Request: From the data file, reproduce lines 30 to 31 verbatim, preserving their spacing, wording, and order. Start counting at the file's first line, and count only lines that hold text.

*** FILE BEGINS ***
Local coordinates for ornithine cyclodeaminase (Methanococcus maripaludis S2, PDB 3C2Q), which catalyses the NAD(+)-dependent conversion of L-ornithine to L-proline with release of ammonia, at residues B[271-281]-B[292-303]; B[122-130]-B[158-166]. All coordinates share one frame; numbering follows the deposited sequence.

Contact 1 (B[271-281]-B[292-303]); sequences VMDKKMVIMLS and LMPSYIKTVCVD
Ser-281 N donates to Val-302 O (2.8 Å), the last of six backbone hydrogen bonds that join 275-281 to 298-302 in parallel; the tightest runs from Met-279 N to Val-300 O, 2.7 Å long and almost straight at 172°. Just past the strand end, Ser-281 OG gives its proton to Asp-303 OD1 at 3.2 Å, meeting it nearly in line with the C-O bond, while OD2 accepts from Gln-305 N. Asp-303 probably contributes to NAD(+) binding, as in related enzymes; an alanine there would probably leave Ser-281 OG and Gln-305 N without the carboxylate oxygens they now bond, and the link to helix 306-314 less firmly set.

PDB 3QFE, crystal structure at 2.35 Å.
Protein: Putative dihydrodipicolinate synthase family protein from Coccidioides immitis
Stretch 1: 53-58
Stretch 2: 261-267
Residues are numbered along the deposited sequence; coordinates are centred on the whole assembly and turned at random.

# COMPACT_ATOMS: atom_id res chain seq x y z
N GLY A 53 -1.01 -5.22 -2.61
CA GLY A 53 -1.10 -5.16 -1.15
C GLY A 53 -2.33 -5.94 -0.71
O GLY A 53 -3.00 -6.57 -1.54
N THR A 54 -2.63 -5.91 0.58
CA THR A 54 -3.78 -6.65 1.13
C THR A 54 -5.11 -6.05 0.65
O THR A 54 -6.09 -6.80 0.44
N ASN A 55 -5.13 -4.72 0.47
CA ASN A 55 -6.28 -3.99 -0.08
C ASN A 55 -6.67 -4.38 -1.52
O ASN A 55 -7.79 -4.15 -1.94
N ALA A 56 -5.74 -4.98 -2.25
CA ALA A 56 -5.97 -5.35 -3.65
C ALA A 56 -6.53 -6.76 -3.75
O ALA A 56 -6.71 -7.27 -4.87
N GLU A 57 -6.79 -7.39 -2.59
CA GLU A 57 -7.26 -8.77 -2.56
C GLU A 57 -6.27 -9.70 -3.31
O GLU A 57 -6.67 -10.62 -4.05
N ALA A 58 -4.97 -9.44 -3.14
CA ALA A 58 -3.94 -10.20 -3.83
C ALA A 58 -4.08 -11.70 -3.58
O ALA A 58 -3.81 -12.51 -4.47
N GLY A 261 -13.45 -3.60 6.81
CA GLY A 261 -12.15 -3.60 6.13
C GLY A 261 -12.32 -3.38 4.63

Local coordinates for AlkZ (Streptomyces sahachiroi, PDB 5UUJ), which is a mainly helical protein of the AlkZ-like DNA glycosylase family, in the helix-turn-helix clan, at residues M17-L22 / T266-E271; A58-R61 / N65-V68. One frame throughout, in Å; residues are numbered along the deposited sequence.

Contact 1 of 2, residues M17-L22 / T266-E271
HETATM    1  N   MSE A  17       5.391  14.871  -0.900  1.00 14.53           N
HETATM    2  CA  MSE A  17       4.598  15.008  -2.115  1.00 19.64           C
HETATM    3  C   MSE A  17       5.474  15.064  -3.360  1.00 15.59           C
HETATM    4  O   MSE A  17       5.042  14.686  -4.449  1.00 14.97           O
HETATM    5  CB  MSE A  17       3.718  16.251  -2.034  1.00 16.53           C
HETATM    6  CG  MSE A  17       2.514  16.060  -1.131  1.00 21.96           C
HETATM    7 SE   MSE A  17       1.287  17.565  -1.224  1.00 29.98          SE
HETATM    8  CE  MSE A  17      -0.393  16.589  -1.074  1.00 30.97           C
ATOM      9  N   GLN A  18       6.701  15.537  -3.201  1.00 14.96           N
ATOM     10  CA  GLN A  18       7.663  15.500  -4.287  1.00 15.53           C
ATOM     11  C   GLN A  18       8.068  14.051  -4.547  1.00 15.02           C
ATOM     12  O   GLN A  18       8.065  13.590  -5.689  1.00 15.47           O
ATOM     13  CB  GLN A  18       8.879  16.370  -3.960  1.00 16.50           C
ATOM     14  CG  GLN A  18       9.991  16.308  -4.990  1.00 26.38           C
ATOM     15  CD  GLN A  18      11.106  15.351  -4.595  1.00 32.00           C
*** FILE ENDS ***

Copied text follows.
N ALA A 58 -4.97 -9.44 -3.14
CA ALA A 58 -3.94 -10.20 -3.83